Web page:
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A celebration of arts and culture

Joel Plaskett and his father Bill Plaskett perform to a sold out audience at the opening concert of Writers at Woody Point 2013.

A celebration of arts and culture took place when the 10th annual Writers at Woody Point Festival was held from Aug. 13 to 18. Each year, the festival, which is coordinated and presented by Friends of Writers at Woody Point, sees provincial, national and international writers gather to share their work and to experience the arts and culture of Newfoundland and Labrador.

Festivities kicked off with a performance from acclaimed Canadian musician Joel Plaskett and his father Bill on Tuesday.

The main venue for the festival was the Woody Point Heritage Theatre but, because it was often so difficult to get a ticket for the venue, they expanded its scope to take place at the Merchant Warehouse, the Galliott Studio, and the Parks Canada Discovery Centre.

A second ‘Writers in the Wild’ walk was added this year, which took place at the Lowman River Trail and out on the Table Lands. It also incorporated an Environmental Theatre.

According to Stephen Brunt, founding organizer of Friends of Writers at Woody Point, the festival is a reflection of the unique arts and culture of the region and presents an opportunity to showcase that to other writers.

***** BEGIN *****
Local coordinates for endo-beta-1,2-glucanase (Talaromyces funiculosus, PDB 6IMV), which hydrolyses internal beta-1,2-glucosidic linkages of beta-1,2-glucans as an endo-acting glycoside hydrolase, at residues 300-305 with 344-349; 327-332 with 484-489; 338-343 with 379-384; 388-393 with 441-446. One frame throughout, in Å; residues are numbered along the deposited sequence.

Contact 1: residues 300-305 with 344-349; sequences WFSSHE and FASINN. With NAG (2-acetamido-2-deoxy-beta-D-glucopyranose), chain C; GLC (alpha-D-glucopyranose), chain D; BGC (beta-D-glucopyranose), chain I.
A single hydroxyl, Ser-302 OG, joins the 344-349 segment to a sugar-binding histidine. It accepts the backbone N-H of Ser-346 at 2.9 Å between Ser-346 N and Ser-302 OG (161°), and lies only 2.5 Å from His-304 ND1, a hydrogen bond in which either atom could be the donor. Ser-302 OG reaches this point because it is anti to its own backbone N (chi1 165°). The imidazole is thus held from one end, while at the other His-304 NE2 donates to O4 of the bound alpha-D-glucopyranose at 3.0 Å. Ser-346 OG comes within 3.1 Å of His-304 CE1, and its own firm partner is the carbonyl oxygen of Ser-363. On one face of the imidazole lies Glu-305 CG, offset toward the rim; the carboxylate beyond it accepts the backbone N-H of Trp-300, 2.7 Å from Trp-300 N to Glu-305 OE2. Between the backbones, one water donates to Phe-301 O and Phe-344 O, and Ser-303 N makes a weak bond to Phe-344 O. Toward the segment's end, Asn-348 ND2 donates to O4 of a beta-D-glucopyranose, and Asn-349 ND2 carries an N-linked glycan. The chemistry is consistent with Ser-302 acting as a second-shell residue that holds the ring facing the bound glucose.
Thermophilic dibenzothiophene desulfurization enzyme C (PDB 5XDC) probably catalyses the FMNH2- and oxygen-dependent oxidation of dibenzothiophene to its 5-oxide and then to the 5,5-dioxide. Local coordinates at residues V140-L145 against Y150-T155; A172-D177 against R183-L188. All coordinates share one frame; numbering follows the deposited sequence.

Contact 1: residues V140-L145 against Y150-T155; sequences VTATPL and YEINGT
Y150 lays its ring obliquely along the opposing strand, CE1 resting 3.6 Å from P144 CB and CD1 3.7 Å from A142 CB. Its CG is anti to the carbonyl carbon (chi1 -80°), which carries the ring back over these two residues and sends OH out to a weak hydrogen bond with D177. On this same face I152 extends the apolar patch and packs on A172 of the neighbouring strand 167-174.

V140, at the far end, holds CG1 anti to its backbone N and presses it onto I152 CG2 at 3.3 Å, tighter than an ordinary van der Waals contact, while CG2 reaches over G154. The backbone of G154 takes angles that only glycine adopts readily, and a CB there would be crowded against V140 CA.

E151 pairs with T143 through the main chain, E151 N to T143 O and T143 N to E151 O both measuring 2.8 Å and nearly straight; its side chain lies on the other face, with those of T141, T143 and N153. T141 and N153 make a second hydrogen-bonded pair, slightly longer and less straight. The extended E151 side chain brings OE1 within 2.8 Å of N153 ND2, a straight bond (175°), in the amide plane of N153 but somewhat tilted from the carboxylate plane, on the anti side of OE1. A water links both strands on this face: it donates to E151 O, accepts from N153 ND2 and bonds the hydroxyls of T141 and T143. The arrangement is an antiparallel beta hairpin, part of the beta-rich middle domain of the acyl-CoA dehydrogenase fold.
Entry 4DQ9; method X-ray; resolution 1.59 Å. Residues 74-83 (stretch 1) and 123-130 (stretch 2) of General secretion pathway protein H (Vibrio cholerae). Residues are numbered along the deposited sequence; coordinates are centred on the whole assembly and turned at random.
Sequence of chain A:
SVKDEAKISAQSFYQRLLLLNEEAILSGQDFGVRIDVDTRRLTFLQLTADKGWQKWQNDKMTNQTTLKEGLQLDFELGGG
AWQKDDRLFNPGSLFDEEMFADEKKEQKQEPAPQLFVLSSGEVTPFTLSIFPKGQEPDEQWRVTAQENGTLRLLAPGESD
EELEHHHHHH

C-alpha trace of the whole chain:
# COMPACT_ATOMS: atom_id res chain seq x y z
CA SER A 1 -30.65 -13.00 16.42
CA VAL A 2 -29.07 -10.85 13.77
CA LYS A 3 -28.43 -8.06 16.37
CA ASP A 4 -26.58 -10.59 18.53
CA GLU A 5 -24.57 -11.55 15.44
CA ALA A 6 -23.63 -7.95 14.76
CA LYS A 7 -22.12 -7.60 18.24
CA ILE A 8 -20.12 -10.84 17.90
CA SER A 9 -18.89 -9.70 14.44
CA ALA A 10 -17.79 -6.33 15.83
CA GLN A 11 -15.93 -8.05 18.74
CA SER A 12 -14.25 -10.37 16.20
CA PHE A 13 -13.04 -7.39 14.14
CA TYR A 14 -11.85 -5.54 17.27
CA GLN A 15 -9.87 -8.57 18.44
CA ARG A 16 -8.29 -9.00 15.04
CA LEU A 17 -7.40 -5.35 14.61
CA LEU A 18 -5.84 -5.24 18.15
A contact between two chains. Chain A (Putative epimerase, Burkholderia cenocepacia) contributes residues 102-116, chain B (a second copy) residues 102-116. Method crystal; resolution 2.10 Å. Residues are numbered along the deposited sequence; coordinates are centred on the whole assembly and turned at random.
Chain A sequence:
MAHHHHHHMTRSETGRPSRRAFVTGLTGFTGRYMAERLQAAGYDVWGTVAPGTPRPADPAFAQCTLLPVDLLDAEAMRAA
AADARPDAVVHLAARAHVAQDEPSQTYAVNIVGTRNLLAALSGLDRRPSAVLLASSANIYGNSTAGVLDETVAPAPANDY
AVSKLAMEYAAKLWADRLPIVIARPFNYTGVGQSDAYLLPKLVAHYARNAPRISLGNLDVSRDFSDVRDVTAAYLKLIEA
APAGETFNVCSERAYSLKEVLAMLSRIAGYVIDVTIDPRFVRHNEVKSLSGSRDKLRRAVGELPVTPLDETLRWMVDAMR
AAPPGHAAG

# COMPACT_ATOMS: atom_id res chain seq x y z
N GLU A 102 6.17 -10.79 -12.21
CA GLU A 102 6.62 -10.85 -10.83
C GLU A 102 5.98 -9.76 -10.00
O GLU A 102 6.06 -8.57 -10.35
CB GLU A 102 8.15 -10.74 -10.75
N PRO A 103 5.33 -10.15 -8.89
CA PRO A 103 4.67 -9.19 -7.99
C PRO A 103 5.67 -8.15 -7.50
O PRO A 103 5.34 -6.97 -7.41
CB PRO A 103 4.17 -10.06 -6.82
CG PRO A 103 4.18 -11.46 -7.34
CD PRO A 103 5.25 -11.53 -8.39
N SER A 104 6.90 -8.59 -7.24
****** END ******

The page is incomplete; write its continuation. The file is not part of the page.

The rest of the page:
“You’ve got a really vital literary scene in Newfoundland already,” he says. “This province, of half a million people, produces a crazy number of great writers for a place that size.”

It is also an opportunity for the other writers to share different aspects of their culture of which Newfoundlanders may be unfamiliar. For instance, various genres of music were performed during the festivities.

According to Brunt, the festival allows for an informal meeting of the minds, where Newfoundlanders and other Canadian writers, as well as visitors, could get together at the local pub and converse and share experiences, as well as ideas.

“If you’re a visitor and you want to meet your favourite writer, who was at the festival, I guarantee you would have a chance to chat with them because it’s a tiny place,” says Brunt. “So we try to break down that wall so that the writers are accessible in an informal way and so that they feel they are integrated into the community a bit.”

With the success of the 10th Writers at Woody Point Festival now in the past, planning will soon start for next year’s event. Brunt says they’ll be holding a meeting before the end of the summer and will be looking to potentially expand the event, to incorporate what people enjoy best about the event.

Host Shelagh Rogers, of CBC, will also be returning again next year

Brunt encourages those who haven’t gotten out yet to join in on the fun during the next chapter.

“It’d be great for people to come down and experience it next August.”

by Stephen Roberts, Northern Pen
photo Tom Cochrane